Whatever goes into the record books is the fuel to controversy. And Dan Brown’s bestseller, The Da Vinci Code, does not shy away from making critics jump from their seats, expressing their dismissive reactions towards the book.
The 2003 release, which was ranked as #1 New York Times bestseller, has awakened idle skeptics round the world. As a result, the internet is being flooded with semi professional critics posting their comments in a juicy make up in the form of You Tube videos, forums smashed with rotten tomatoes and using disrespectful, yet critical, choice of words. Surely, there is no definite answer to the verifiability of the novel, nor there is any valid proof that it’s all a well fabricated work of pure fiction.
Apart from the obvious wrath that Catholic Church, and its believers worldwide, was plunged into, there is a more subtle form of faith that the novel expresses. Despite the satisfying twists and mind racing suspense that entwines both crime fiction and historical conspiracy, the second most selling work of fiction (after the Diary of Anne Frank) shows a more implicitly profound view of the lost Holy Grail.
In the closing pages of the novel, Robert Langdon talks with Marie Chauvel, the grandmother of the cryptologist Sophie Neveu’s character in the novel, who says: “For some, the Grail is a chalice that will bring them everlasting life. For others, it is the quest for lost documents and secret history. And for most, I suspect the Holy Grail is only a grand idea… a glorious unattainable treasure that somehow, even is today’s world of chaos, inspires us.”
The characters of Robert Langdon and Sophie Neveu, along with the series of breathtaking suspenseful ripples that led to the Grail, can easily be dismissed as something that has been plucked out of thin air – yet, it isn’t impossible. Although the novel, which many people call as “Dan Brown’s attempt to bring down the Church”, has been claimed to have misguided its readers, it endorses a deeper interpretation to the Grail.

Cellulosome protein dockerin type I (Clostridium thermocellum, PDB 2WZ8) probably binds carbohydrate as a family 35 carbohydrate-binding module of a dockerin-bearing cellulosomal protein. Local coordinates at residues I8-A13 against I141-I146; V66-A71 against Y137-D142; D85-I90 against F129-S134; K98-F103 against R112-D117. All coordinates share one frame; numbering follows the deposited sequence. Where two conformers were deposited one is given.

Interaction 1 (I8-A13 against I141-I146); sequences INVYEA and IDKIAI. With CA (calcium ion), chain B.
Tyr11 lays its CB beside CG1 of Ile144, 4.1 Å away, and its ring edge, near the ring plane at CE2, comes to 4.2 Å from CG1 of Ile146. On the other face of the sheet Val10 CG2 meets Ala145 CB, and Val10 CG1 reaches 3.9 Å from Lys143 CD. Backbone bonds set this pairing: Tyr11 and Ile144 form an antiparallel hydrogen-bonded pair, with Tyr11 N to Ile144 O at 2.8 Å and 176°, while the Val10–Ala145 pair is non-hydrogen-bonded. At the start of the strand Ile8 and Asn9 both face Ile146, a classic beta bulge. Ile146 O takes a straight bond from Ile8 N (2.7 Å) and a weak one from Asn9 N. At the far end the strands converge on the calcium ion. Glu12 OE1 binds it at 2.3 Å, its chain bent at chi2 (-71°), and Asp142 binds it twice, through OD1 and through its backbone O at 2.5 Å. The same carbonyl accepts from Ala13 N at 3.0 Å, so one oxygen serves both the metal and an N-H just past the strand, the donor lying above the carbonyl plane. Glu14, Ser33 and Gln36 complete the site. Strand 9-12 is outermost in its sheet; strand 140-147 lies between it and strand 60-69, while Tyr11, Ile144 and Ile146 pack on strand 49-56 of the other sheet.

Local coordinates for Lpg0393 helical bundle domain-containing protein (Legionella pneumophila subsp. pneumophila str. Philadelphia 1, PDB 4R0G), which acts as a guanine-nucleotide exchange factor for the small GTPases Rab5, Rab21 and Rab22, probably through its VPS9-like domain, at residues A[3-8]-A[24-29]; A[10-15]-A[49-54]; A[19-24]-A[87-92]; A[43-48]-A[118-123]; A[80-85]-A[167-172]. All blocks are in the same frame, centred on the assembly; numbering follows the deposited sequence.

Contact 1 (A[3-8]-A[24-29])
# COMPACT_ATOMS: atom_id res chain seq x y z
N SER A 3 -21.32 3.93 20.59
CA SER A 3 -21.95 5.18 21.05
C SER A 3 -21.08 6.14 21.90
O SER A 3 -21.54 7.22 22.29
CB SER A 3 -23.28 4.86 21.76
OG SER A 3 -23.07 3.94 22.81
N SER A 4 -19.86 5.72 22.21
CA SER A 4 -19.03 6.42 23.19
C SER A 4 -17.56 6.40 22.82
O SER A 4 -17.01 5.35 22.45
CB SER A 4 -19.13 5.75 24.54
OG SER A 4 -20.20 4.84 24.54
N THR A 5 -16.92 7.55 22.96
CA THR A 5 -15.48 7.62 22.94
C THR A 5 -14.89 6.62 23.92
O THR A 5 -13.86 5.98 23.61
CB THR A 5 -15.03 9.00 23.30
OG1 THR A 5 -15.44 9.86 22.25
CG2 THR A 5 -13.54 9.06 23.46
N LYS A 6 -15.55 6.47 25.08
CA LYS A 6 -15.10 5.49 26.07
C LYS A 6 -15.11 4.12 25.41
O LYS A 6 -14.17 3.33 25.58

The Holy Grail, atleast what Dan Brown believes, isn’t only a sarcophagus and documents of what he claims can prove Jesus Christ’s bloodline, but a source of motivation that people hunt for in their lives everyday. The search for Holy Grail, as the author puts it, is a reason to believe that most of our quests, which we reject as unattainable, are not. The mystery behind the Grail is an example whose search can bring people closer to their desires.
Dan Brown might have purposefully included a pulse racing and clever chain of events, which he has managed to do in all his other novels, but he has sophisticatedly given the story an inspirational touch.
The hunt for the Grail for some people has lasted throughout their lives, as opposed to the one-day quest that Dan Brown presented his readers with. As unacceptable as this contradiction sounds, it has triggered critical responses. The topic that lay relatively dormant has now gained activity, and the quest has started again. The perpetual mystery has been fodder for the works for several scholars and researchers.